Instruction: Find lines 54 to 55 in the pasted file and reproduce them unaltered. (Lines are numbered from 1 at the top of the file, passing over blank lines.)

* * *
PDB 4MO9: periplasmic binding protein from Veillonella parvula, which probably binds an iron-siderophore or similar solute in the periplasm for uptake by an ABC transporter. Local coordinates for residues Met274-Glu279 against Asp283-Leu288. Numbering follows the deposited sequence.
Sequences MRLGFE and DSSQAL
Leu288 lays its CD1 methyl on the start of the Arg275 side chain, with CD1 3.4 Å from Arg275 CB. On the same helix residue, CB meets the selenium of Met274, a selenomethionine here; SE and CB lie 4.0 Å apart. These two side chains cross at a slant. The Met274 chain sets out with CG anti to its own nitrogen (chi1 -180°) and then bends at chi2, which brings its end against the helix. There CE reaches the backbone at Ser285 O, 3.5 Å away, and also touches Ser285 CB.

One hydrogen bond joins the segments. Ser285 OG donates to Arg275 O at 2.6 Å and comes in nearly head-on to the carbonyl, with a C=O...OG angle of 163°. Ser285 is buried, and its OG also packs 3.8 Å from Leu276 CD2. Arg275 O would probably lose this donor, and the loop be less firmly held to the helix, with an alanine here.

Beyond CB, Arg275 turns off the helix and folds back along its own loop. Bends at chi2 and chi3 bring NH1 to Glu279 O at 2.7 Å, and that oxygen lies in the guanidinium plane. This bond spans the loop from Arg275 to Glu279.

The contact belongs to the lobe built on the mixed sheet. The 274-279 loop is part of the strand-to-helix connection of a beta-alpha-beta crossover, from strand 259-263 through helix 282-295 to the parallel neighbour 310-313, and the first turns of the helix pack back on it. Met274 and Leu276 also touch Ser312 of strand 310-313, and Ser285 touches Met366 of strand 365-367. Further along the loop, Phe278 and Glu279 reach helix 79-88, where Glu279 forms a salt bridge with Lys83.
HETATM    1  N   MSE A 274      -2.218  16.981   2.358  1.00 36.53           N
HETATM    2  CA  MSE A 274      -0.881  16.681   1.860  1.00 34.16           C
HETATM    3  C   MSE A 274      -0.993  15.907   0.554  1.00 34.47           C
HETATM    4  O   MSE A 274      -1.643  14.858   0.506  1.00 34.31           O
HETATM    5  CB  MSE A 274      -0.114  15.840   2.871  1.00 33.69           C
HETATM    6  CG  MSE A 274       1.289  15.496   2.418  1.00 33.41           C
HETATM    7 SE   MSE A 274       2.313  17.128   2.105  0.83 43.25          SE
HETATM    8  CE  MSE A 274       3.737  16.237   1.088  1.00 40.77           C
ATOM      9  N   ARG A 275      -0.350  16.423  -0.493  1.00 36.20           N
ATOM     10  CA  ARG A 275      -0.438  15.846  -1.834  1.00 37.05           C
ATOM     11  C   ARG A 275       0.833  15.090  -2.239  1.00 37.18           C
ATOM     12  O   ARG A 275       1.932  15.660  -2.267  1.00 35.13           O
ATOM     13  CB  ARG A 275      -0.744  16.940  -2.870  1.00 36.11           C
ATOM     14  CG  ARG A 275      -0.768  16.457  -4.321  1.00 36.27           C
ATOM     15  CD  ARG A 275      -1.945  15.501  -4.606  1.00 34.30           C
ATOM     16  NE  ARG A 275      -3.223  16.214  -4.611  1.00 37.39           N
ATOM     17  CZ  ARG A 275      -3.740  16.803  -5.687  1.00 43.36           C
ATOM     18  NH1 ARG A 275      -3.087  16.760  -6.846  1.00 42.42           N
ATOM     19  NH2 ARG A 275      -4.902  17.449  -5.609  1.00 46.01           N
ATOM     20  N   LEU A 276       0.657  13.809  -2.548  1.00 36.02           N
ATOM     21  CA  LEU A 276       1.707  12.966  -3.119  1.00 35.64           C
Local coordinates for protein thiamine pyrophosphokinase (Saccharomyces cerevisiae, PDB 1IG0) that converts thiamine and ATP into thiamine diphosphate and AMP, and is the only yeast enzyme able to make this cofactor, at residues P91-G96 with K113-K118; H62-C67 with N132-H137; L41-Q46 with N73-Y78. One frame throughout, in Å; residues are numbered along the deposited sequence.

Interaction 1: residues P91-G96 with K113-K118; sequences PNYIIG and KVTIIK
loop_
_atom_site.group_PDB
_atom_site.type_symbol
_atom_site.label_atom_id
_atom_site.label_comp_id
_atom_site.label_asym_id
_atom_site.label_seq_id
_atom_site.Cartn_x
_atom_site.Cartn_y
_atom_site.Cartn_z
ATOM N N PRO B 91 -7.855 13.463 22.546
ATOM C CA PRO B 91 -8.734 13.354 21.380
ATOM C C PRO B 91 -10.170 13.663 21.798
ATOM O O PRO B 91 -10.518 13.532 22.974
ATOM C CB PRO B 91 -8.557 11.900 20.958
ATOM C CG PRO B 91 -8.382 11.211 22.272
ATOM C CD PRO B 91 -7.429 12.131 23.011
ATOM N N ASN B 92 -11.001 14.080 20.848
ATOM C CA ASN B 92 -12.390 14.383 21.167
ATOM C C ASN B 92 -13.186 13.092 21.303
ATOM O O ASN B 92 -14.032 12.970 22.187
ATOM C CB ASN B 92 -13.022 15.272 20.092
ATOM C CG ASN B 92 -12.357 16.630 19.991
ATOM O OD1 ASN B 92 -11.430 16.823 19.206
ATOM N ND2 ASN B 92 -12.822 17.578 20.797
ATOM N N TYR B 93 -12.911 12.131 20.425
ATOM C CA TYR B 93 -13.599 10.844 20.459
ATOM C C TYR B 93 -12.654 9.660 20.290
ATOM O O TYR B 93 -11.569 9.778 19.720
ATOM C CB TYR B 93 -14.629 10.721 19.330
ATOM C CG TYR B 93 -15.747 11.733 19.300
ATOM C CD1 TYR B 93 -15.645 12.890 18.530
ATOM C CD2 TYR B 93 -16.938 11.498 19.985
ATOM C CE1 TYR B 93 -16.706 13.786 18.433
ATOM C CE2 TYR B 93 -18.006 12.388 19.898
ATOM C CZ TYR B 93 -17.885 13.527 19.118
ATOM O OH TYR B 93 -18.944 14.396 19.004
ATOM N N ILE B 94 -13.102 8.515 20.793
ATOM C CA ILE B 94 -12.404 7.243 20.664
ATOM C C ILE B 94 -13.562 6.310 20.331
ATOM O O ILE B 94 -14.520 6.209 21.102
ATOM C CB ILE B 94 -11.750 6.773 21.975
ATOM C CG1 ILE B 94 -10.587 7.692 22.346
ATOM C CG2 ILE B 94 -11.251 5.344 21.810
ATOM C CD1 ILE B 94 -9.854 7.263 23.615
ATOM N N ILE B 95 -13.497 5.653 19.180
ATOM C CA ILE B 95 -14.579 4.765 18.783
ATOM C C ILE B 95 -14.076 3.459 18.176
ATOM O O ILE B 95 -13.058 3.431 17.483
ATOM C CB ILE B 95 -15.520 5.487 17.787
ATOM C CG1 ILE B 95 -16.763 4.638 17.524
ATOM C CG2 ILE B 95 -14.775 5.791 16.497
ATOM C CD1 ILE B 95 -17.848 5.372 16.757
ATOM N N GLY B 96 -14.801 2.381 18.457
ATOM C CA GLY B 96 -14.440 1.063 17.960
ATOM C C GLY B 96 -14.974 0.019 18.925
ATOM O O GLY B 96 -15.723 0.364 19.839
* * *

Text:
ATOM N ND2 ASN B 92 -12.822 17.578 20.797
ATOM N N TYR B 93 -12.911 12.131 20.425